Metro and roads: Moscow’s transport system is expanding rapidly

November 24, 2020

Over the past ten years, the city has achieved unprecedented progress in expanding its transport system. A programme to double the length of metro lines by 2025 is now 65 percent complete. The city’s total roadway length has increased by over 1,000 km, according to Andrei Bochkaryov, Deputy Moscow Mayor for Urban Development and Construction.

“Moscow’s Stroicomplex continues to expand the city’s transport systems. Since early 2020, we have built 15.6 km of new metro lines with six new stations. There are plans to open three more stations before the year is out. We are building the Big Circle Line, a key metro construction project that circles the city, faster than planned. This major project is scheduled to be completed by 2023. Since 2011, the city has built at least 100 km of new highways each year. In 2020 alone, 103 km of roads have opened, with 23 structural facilities and 17 pedestrian crossings since the beginning of the year,” he added.

According to Mr Bochkaryov, the city is working to integrate the various transport systems into a single coordinated system and to resolve the transport problems that have accumulated all over the city in the past few decades. This is the overall goal for municipal transport development in Moscow.

“Since 2011, we have upgraded and expanded 15 high priority outbound motorways routes and replaced 17 MKAD (Moscow Ring Road) obsolete cloverleaf interchanges. We are now working to complete a system of expressways to effectively resolve the city’s transport problems. The system is now 72 percent complete,” Mr Bochkaryov noted.

The North-West Expressway is completely finished, and traffic is now plying six sections of the North-East Expressway, as well as three sections of the Southern Expressway. The South-East Expressway is also now under construction.

“We have started construction of the final section of the North-East Expressway linking the Otkrytoye and Yaroslavskoye motorways. After reviewing the alternatives, we decided to build the highway along the Moscow Central Circle railway’s route. The new highway will not interfere with the park-reserve’s specially protected nature area,” Mr Bochkaryov explained. He noted that construction only began after all the permits had been obtained.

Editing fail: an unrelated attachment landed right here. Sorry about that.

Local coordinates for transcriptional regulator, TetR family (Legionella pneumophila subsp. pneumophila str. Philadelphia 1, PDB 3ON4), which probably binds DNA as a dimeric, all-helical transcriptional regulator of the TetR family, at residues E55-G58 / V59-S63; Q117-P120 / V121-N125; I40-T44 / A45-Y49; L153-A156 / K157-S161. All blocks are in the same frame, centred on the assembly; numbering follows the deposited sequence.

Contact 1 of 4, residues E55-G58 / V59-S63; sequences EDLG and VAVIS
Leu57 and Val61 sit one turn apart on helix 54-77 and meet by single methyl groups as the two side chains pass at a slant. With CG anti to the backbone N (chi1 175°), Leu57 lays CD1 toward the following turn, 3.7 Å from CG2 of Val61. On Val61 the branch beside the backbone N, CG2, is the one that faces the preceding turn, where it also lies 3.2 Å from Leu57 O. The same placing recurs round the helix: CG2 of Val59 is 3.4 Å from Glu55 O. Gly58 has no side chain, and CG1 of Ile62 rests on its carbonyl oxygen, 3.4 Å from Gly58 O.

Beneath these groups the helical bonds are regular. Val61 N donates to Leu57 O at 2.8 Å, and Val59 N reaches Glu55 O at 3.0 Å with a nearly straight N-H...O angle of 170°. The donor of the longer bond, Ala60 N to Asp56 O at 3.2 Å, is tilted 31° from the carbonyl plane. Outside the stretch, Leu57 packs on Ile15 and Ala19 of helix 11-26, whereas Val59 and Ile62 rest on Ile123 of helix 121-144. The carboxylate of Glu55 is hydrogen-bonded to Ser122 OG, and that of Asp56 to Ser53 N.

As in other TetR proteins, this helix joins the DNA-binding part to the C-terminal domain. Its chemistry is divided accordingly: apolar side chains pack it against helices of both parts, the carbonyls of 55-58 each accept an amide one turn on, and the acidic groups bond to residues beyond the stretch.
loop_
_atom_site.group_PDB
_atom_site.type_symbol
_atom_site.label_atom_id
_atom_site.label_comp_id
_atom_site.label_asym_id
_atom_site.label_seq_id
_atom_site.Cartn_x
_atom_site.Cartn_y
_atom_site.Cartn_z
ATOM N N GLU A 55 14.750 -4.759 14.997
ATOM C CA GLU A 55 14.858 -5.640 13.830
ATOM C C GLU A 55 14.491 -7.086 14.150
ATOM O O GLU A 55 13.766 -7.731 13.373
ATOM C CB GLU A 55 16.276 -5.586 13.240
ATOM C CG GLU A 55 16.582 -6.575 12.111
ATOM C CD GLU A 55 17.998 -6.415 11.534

When completed, the final section of the North-East Expressway will connect the newly-built northern and eastern sections and provide full motorway speeds and non-stop traffic through three administrative areas. The North-East Expressway’s new section will maintain high-speed traffic between the Yaroslavskoye and Otkrytoye motorways, redistribute traffic flow in the northeastern districts and reduce congestion on the Yaroslavskoye, Dmitrovskoye, Shcholkovskoye and Enthuziastov motorways. City residents will spend up to 40 minutes less traveling between the northern and eastern districts. The expressway will also make it possible to link the Moscow-St Petersburg federal route and the planned Moscow-Nizhny Novgorod-Kazan route which will include new connector ramps.

Photo by Yevgeny Samarin, Press Service of the Mayor and Moscow Government

The North-East Expressway will pass through 26 city districts and ten major industrial zones, and it will facilitate future development in these areas. This new city route will provide access to 12 transit links and hubs, 21 metro and MCC stations, as well as stations on the Moscow Central Diameters 1 (MCD-1) railway and the unfinished MCD-3 route.

The North-East Expressway will link the city’s major motor roads, including the MKAD, and the Enthuziastov, Izmailovskoye, Shcholkovskoye, Otkrytoye, Yaroslavskoye, Altufyevskoye and Dmitrovskoye motorways. It will also provide access to 15 major avenues, including Festivalnaya, Selskokhozyaistvennaya, Amurskaya, Shcherbakovskaya, Perovskaya, Yunosti, and Papernika streets and others.

The project is to be completed in 2022.

The North-East Expressway has both transport and environmental significance and will reduce the length of heavily used sections by 71 km. Traffic will be reduced by 40,000 vehicles per hour. This will make it possible to reduce toxic vehicle emissions by at least ten percent.

According to Mr Bochkaryov, 1,850 trees and 9,980 shrubs, including a two-row hedge, will be planted along the expressway under local improvement projects. Six-metre tall light and noise barriers will be built along the road near Losiny Ostrov (Elk Island). Other barriers will prevent animals from wandering onto the carriageway. All this will help protect local animal species. It is also intended to build a pedestrian crossing to connect northeast Moscow’s parks into the Yauza super-park.


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